2022 was a challenging year for gold. Despite the Russia-Ukraine war, geopolitical upheavals, rising inflation, and global economic turmoil, gold remained almost flat through the year. The precious metal’s lacklustre price performance caused a further build-up of negative sentiment. Although gold continues to face some challenges, there is a developing beliefitcould outperform in 2023. Some other factors that could drive gold prices higher are given below.
Drivers that fuelled past gold rally
As depicted in the chart below, there were two major gold bull markets over the past 52 years. End of the Bretton Woods agreement in 1971 gave rise to a roaring bull market: gold was 17x higher in a decade to US$586 an ounce in 1980. Likewise, there was another sharp rally in 2012, with the metal reaching US$1,674 and surpassing the 2000 level by 6x. Though various factors triggered substantial price action in gold, one common theme was the considerable decline in global production during the period that, in turn, played a significant role in deciding intensity of the gold rally.
Supply constraints and peak gold’ scenario
A similar macro trend seems to be playing out in the current scenario. Global gold production has been falling since 2018 and is likely to continue the downtrend. Some experts believe the world has reached ‘peak gold’ or a stage where the maximum rate has been achieved in global extraction and that even a huge spike in prices cannot impact production.
According to the Australian government’s Department of Industry, Science, Energy and Resources (DISER), after a peak of 3,807 tonnes in 2024, the world’s gold mine production is projected to decline at an annual rate of 0.8% in 2025 and 2026 to 3,746 tonnes in 2026. This has been ascribed to declining ore grades and increasing operational costs. The report also mentions the number of unprofitable gold mines is expected to rise from 5% in 2021 to 10% in 2026. As a result, there is likely to be additional gold mine closures and lower production during the same period.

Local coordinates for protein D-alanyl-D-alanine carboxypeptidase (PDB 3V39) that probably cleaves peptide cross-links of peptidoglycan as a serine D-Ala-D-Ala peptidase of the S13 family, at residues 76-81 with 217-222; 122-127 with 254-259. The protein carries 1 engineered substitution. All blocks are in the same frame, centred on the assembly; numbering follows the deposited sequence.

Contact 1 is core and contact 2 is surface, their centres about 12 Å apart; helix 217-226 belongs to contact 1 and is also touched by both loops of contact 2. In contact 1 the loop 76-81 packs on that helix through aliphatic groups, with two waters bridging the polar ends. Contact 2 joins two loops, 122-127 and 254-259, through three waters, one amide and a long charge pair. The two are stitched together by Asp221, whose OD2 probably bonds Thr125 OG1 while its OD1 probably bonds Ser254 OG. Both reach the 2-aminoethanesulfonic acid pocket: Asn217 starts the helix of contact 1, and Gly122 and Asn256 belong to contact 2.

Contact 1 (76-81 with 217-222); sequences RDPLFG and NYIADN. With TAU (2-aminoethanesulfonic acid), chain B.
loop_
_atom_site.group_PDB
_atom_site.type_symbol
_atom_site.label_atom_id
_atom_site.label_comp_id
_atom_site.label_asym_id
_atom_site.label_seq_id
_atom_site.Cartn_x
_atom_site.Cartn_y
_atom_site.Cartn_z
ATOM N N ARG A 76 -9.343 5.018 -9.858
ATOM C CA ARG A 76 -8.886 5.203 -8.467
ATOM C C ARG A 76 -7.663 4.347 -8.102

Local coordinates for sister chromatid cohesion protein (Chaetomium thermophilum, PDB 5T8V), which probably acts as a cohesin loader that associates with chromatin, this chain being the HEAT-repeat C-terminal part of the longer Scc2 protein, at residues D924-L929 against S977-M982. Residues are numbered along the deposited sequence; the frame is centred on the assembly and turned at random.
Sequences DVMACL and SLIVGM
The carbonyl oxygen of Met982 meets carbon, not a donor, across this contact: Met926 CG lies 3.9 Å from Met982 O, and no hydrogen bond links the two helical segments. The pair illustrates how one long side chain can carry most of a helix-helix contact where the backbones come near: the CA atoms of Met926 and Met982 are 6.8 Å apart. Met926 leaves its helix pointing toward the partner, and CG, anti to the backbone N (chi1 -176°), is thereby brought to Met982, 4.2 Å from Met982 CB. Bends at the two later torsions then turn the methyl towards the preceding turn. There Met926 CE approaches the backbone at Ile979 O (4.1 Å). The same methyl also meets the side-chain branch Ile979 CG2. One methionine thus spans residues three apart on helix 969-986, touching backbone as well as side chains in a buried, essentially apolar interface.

Lack of major discoveries
New gold discoveries have been falling consistently over the last few years despite higher exploration budgets (refer to chart below). While discovering gold is becoming increasingly difficult, there has been a decline in the grades of ore bodies as well. S&P Global Markets estimated more than 329 gold deposits were discovered between 1990 and 2020, but just 29 were located in the most recent decade.
Focus on green agenda
Miners are redirecting capital from gold-focused projects to battery,metals and other mineral resources for adopting greener alternatives and complying with the climate change agenda. In fact, several gold-focused miners have witnessed significant decline in production. For example, Barrick Gold’s production dipped 43% since 2010, while that for AngloGold Ashantideclined 45% during the same period. Similarly, Newmont Corporation and Kinross Gold witnessed a substantial fall in production. Such constraints magnify the bullish, long-term investment case for precious metal.
Central banks flight to gold
Global central banks started stockpiling gold at a frantic pace in 2022—a trend that has not been witnessed since 1967 (ft.com) when the dollar was still pegged to gold. On the other hand, China and Russia have been incessantly increasing their gold reserves. While China’s gold reserves increased 85% to 1,948t during 2010-2021, that of Russia surged 192% to 2,302t. Moreover, demand from other emerging nations has been inching up, with major accumulationsbyTurkey (103t), Thailand (90.2t), Japan (80.76t), India (77.45t), Uzbekistan (37t), Qatar (31t), Kazakhstan (18t) and the UAE (18t)in 2022.
The next few quarters will decide whether the gold-buying spree of central banks was an opportunistic one, to capitalise on lower gold prices, or a structural shift. In all likelihood, reserve demand for central banks may continue to grow amid global macroeconomic uncertainty and efforts by China and other nations to find an alternative trading currency.
Gold is expected to remain robust due to higher global uncertainty and a dovish Fed, which is likely to weaken the USD, boosting demand for the safe-haven precious metal. Additionally, inflows into gold ETFs might start gaining momentum as the Fed is likely to start approaching the final leg of rate hikes in the current cycle. These factors, coupled with the points discussed above, could ensure sustained demand for gold, going forward.
Author: Pravin Bokade, Director- Investment Research